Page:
Provinces continued to expand their COVID-19 vaccine rollouts on Sunday, amid what Canada's chief public health officer described as a recent increase in the number of new cases across the country.
Dr. Theresa Tam said health officials are observing a rise in new infections after several weeks of levelling off. The country reported a seven-day average of 3,052 new cases daily between March 5 and March 11.
In a statement, Tam expressed concern over an increase in cases linked to more contagious virus variants, as well as a higher infection rate in Canadians aged 20 to 39.
"Circulation of COVID-19 in younger, more mobile and socially connected adults can increase the risk of spread into high-risk populations and settings," she wrote.
Despite the rise in cases, Tam said severe outcomes such as hospitalizations and deaths continue to decline.
Her statement adds urgency to the vaccine effort, which is ramping up in several provinces as more doses arrive.
Ontario Premier Doug Ford announced the province's COVID-19 vaccine booking system is ready to start taking appointments for those 80 and older as of Monday morning, following recent pilot projects allowing some pharmacies and family doctors to deliver the Oxford-AstraZeneca vaccines to people ages 60 to 64.
Saskatchewan also expanded its rollout, announcing that anyone who is 70 or older can book an appointment for a COVID-19 vaccine as of Monday.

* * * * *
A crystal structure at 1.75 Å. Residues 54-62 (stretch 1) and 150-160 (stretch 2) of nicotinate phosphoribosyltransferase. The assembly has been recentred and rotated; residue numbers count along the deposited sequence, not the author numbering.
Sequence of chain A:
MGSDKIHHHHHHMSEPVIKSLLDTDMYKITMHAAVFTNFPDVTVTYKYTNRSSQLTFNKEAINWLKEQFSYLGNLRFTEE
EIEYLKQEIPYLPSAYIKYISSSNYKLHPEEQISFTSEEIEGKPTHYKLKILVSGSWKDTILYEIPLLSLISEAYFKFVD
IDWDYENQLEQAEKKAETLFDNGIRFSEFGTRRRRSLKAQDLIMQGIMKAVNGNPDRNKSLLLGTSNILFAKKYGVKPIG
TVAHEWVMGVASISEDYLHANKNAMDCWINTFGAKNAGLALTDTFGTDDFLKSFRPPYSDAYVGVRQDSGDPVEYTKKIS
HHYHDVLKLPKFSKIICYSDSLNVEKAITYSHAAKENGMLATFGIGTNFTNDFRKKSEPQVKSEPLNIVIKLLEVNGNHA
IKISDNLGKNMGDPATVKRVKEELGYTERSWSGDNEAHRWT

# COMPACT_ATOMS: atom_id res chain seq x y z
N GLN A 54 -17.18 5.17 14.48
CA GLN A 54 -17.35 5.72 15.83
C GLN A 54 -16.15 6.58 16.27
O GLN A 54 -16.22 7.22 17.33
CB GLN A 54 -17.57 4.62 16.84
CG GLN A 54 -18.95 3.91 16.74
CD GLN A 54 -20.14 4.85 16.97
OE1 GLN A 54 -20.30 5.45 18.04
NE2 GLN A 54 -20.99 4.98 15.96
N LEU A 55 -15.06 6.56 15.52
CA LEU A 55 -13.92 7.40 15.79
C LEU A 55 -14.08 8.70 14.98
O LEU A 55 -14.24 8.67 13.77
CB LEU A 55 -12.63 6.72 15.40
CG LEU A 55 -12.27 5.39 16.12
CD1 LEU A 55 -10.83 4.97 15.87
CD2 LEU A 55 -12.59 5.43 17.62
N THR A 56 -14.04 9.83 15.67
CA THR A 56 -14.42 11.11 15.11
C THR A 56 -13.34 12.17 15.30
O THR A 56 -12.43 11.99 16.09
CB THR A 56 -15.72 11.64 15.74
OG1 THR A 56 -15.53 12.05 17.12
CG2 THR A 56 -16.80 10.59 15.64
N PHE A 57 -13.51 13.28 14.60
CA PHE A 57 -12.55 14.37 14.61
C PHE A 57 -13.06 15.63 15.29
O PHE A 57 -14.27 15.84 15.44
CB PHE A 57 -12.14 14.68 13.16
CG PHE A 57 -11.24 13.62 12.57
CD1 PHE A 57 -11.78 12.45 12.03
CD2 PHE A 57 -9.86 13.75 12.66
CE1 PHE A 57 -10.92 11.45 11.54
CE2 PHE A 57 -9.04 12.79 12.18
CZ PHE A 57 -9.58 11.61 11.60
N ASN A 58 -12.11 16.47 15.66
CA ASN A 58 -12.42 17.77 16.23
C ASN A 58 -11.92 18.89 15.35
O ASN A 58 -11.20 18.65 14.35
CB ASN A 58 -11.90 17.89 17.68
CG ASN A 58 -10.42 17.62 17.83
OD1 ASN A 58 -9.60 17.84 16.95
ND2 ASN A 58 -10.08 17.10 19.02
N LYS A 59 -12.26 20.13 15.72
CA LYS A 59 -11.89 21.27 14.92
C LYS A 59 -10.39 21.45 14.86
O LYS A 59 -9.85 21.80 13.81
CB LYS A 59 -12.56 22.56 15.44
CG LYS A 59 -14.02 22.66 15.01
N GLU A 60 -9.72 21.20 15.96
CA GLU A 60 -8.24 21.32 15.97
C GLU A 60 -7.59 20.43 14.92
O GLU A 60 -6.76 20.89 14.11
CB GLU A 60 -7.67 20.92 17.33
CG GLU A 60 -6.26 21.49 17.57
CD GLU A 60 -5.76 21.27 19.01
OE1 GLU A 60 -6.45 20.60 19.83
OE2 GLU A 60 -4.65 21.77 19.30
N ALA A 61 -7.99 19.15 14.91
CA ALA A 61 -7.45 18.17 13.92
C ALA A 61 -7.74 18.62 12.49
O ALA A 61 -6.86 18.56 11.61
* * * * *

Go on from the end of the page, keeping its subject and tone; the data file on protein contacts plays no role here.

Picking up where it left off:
In Saskatchewan's Northern Administrative District, the cutoff age is 50 and over.
Quebec, which is already vaccinating people ages 70 and up across the province or 65 and up in Montreal, will expand its booking system as of Monday to add some 350 pharmacies to the list of places where people can get shots.
Health Minister Christian Dube noted that the province administered more than 30,000 doses on Saturday, and said Quebec would continue to increase the pace of vaccines.
Unlike many other provinces, Quebec has authorized using the AstraZeneca vaccine for people over 65, despite the national immunization committee warning of a lack of data on efficacy in that age group.
Dube took to his Twitter account to reassure the population that the vaccine is safe, after several European countries temporarily suspended use of AstraZeneca over concerns surrounding blood clots.
"Vaccination is the solution, regardless of which one," Dube said.
Both the World Health Organization and Health Canada's chief medical adviser have said there is no scientific explanation to suggest a link between the Oxford-AstraZeneca vaccine and blood clots.
AstraZeneca said a review of 17 million patients who received the shot in Europe and the U.K. shows no elevated risk of blood clotting.
Alberta, meanwhile, has been running out of doses of the AstraZeneca vaccine, which it has been offering to younger people.
Albertans who were born between 1957 and 1961, and First Nations, Metis and Inuit people born between 1972 and 1976, are eligible for the AstraZeneca shots.
That province also recorded its first two cases of a fast-spreading COVID-19 variant first detected in Brazil.
Dr. Deena Hinshaw said both cases are travel-related and in the Calgary zone.
While Tam warned that the average number of new COVID-19 cases was rebounding slightly across the country, that wasn't the case across the board.
There was good news in Atlantic Canada, where Newfoundland and Labrador reported no new cases of COVID-19, while New Brunswick added five cases to its tally and Nova Scotia reported just one.
Manitoba reported 44 new cases and one death, while Saskatchewan reported 98 new cases and two lost lives.
This report by The Canadian Press was first published March 14, 2021
Morgan Lowrie, The Canadian Press